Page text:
So Frankly...

So Frankly...

Tuesday, May 10, 2011

Game Storage - On Speed

This past weekend I was camping with our Scout troop.  It was a lot of fun, as usual, but I was racing around Friday morning trying to find all of the stuff I needed to pack in my backpack.  Normally, I just have to pull together my clothes and whatever games I am taking (of course!).  Most things are largely ready to roll, since I have like items packed together in large freezer bags.  To be honest, I started reflecting on how plastic bags have become part of my organizational strategy in life, and particularly in camping and gaming.

Last month I wrote about making tuckboxes to store the cards in your games.  I mentioned plastic bags briefly then, but I want to talk about using them to organize game play, not just storage.

It is pretty easy to see that plastic bags keep like things together so they are easy to keep track of.  Pandemic has twenty-four disease cubes for each of four different colors.  Keeping each color in a plastic bag helps with keeping them from getting lost.  That’s important because running out of a color ends the game, so you have to have the right number of them.  Z-man Games, the publisher, provides bags in Pandemic.  The bags are large enough lay out the cubes in a single layer while still in the bag.  This allows me to square them up into a 4x6 rectangle, so I know all twenty-four are there without opening the bag.  Keeping each color separate also speeds play, since we don’t have to pick through all of the cubes to get the right color.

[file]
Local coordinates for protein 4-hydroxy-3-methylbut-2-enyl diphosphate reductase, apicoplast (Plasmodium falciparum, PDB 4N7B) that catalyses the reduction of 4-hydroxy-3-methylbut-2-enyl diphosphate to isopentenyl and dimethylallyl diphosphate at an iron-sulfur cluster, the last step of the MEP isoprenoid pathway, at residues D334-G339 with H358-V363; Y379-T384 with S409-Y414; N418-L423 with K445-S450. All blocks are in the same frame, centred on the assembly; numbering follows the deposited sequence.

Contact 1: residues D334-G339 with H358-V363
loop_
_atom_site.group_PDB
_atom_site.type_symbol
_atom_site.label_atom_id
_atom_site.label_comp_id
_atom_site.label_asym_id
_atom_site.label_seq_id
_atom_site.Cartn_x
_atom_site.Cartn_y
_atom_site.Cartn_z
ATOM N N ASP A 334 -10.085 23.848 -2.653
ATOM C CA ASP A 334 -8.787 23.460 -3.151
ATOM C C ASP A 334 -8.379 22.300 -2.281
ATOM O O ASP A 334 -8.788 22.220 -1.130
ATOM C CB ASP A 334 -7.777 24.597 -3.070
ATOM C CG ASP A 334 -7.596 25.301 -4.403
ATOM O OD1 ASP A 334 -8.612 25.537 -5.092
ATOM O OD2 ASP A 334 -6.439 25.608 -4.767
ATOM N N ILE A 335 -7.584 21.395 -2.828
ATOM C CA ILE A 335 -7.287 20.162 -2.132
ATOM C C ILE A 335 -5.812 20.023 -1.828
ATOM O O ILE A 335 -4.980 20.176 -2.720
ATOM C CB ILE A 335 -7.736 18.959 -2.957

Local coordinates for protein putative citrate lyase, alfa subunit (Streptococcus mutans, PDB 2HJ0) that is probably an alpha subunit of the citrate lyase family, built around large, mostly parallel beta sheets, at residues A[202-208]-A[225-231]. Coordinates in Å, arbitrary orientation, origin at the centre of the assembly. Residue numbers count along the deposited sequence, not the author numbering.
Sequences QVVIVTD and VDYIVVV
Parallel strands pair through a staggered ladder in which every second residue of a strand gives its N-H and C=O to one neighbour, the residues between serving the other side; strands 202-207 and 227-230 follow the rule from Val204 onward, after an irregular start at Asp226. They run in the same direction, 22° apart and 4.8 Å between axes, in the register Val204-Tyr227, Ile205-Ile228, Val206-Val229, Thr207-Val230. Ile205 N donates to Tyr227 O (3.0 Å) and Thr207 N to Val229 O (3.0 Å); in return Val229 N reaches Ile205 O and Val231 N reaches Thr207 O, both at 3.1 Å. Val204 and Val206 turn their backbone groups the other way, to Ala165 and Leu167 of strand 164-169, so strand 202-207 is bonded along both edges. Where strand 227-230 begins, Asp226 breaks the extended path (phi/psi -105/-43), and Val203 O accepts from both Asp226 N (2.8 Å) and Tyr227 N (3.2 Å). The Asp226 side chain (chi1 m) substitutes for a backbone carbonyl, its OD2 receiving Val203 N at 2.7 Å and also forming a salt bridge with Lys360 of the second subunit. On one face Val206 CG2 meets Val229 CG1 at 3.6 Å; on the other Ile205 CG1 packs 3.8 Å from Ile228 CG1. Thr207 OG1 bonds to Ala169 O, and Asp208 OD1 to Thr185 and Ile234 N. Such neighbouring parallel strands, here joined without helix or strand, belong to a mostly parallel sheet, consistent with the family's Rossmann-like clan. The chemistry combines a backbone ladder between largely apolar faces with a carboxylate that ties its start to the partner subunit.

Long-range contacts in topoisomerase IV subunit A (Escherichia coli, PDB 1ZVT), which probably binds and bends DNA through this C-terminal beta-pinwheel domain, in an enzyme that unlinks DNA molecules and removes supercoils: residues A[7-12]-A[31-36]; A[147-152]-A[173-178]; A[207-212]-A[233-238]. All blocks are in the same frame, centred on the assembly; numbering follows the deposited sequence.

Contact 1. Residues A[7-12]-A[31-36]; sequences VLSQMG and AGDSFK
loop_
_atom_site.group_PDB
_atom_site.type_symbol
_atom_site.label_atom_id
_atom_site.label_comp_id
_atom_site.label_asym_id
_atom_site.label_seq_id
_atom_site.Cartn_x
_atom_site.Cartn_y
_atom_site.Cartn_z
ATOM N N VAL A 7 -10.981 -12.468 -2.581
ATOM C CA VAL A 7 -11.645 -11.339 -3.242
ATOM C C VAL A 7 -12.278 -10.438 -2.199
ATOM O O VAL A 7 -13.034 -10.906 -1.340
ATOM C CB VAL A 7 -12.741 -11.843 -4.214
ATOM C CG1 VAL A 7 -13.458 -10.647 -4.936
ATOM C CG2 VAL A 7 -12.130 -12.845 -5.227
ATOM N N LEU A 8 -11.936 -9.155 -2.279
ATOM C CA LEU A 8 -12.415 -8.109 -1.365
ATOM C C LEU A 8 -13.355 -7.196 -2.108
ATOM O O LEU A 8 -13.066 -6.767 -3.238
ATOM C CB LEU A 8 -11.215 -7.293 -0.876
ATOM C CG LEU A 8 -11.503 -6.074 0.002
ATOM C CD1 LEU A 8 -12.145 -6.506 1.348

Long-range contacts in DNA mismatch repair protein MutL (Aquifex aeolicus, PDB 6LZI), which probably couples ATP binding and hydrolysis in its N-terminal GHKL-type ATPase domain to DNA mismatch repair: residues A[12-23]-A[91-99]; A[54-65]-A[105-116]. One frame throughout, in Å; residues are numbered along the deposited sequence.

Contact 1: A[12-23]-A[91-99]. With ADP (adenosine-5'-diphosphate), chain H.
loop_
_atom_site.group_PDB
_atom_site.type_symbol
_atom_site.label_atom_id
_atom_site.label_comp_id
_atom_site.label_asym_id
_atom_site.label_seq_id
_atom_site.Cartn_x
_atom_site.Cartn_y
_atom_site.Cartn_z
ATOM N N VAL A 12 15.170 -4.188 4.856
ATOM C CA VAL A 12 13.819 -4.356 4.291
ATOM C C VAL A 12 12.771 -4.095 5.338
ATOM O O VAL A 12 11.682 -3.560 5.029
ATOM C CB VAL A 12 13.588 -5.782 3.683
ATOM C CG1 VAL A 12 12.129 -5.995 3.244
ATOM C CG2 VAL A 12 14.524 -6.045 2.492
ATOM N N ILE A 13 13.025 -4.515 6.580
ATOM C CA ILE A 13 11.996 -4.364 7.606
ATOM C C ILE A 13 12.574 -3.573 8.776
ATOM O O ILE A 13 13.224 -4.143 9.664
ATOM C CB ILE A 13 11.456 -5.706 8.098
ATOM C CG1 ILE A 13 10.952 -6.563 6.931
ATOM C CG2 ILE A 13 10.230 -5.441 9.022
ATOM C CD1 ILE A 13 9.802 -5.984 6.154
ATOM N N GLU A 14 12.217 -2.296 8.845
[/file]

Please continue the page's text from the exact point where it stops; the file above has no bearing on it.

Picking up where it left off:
There is another, less obvious way to use bags to speed game play.  I am talking about getting the game started.  There are lots of games where the set up takes some time, which can lead to reluctance to play the game, particularly if you are running short on time.  Organizing the setup in the box is a great way to speed things along.

One game that could use this idea is Monopoly.  Players start with an assortment of money totaling $1500.  Rather than count that out at the beginning of each game, it would be faster to make “player packets” by packing four to six sets of starting cash into several plastic bags.  Then, to start a game, each player just needs a bag of money and a player token, and play can begin.  At the end of the game there will be enough money on the table to reorganize the packets quickly, rather than just putting all of the money back into the money tray.

For games with multiple phases, this concept can be used to organize the various phases.  When Phase 2 needs to come out, it is already organized into its own set of bags, and is set up in no time.

I have used this with The Fury of Dracula, which probably has one of the longer set up times in our game collection.  Between the player packets and the tuckboxes, everything is organized to start play, and the game table can be ready in just a couple of minutes.

I find that 3”x5” (76mm x 127mm) plastic bags are the most useful, since they can be used to store a decent number of anything, and can hold a small deck of cards in order if necessary.  They are available in most craft stores.  Honestly, though, sandwich bags will do.  Just remember, organizing the game in any way tends to speed things up.  After all,

It’s Your Move!

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